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A. Voices of Minority Ethnic Christians in Myanmar

Samuel N. Lynn

General Background

Myanmar is the second largest country, after Indonesia, in Southeast Asia with 262,000 sq. miles of land area and a population of 45 million (Lonely Planet website). Interestingly, Myanmar, a member of ASEAN (since July 23, 1997), is strategically located between South Asia and Southeast Asia and is geographically sandwiched between the two most populous nations in the world - China on the North and Northeast, and India on the Northwest. Other neighboring countries are Thailand on the Southeast, Laos on the East, and Bangladesh on the West.

The ethnic Christian minorities are located on all frontier or border areas. The geographical nature of the location consists of rugged hills, steep gorges and high mountains, which have made them isolated socio-culturally, economically and even politically from the rest of Myanmar. Myanmar comprises of 135 national ethnic groups with eight major national ethnic groups1: Kachin, Kayin, Kayah, Chin, Mon, Bamar, Rakhine and Shan. Bamar, the largest national ethnic group, constitutes 70%, Karen 9%, Shan 8%, Rakhine 5%, Mon 2.5%, Chin 2.5% and Kachin 2%.

In terms of population of religious adherents, the estimated percentage of Buddhists is 89%, Christians 6%, Islam 2.5%, Hindus 0.5%, and animists and others 2%. Among the Christian minorities, the Chin ethnic group is the largest, with 98% Christians of 473,000 Chin population on the hills in the Chin State and about 90% Christians of all Chin population of 1.5 million both in the Chin and other states. The Karen group comes second with 55% Christians of 1,431,377 Karen population; Kachin group comes third with 36.4% Christians of 1.2 million.2 Although there is an increasing percentage of Christian population among non-Burman ethic minorities such as Shan, Wah, Lahu, Lisu and Kayah, due to varied socio-political pressures, there is a decline in the number of Christians and churches especially among the Karen Christians today. Many from the predominantly Buddhist ethnic groups such as Burman, Mon, Rakhine, Shan and the majority Karen still strongly adhere to Buddhism.

Educational Issues

Due to isolation since mid-1960s from the world community and academic inquiry, higher education in Myanmar has collapsed to below zero. Before the 1960s, Burma prided herself in having a literacy rate of more than 90% and in placing high value on youth education. Since 1988, literacy rates began to decline to 83%.3 As universities were closed from 1989 through 2000 many students (estimated at 300,000 in 2000) are waiting for acceptance. A policy of the university education management often places students of ethnic non-Buddhist groups in low priority for acceptance into government-supported universities and colleges. The government opened a "distance learning university education" but many students from poor and low-income families of the hill tribes cannot afford to commute.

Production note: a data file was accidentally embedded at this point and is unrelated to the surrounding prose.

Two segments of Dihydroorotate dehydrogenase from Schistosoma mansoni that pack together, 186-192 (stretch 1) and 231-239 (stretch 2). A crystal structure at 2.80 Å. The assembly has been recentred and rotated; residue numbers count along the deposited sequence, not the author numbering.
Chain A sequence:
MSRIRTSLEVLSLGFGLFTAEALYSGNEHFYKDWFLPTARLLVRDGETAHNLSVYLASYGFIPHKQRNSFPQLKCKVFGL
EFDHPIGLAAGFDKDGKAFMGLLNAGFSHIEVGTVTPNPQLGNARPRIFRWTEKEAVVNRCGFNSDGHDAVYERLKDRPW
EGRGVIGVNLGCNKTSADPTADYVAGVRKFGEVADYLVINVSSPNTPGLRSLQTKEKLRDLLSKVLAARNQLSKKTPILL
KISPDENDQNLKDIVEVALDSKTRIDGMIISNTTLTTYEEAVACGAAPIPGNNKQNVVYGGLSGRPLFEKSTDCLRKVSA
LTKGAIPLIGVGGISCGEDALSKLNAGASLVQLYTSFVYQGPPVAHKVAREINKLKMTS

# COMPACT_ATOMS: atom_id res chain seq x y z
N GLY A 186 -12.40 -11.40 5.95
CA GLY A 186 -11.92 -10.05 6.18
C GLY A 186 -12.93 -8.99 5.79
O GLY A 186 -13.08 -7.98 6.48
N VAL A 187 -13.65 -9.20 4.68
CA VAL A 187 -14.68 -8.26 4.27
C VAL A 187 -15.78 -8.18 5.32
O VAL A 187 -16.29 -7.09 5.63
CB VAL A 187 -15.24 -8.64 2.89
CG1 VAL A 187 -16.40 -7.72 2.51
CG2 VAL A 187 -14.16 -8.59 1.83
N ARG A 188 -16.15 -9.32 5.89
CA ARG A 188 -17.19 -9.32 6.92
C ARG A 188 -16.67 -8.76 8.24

Short courses, poor instruction, lack of textbooks, outdated and limited resources, all result in poor quality education. Although universities and colleges were officially reopened in 2000, many university students and teachers were deliberately dispersed in study centers, which were relocated in the suburbs with poor transportation and communication facilities. Many poor students from ethnic minority groups cannot afford accommodation in urban cities like Mandalay and Yangon. Many high school and primary school teachers spend more time giving private home tuition because they earn three times more than when they teach in school. This means that youth education in Myanmar has gradually become home-based paid education for which many poor families from ethnic minorities cannot afford.

Education at all levels is conducted by didactic, rote learning methods; students memorize teachers' outdated lectures. Tests and exams are often leaked out, not only through bribing teachers or examiners but also due to the overall ethos of dishonesty. Cheating during school exams is a widespread habit among young high school students. School teachers who do not have genuine interest in teaching have to continue teaching because they are not allowed to resign or transfer from their teaching jobs. While children of the rich and ruling class people are getting better education outside the country, students from poor ethnic minority groups are left lagging behind.

The languages of minority groups were initially allowed to be taught for five years in primary schools until the pre-socialist period in 1964. They were taught for three years during U Ne Win's socialist period. They were finally banned about the end of U Ne Win's period, a ruling that continues today. For minority ethnic Christians, the preservation and promotion of each ethnic language is an essential part of their social existence and cultural identity that any cultural manipulation or domination from outside is strongly opposed.4

Question of Life Survival: Economic Nightmares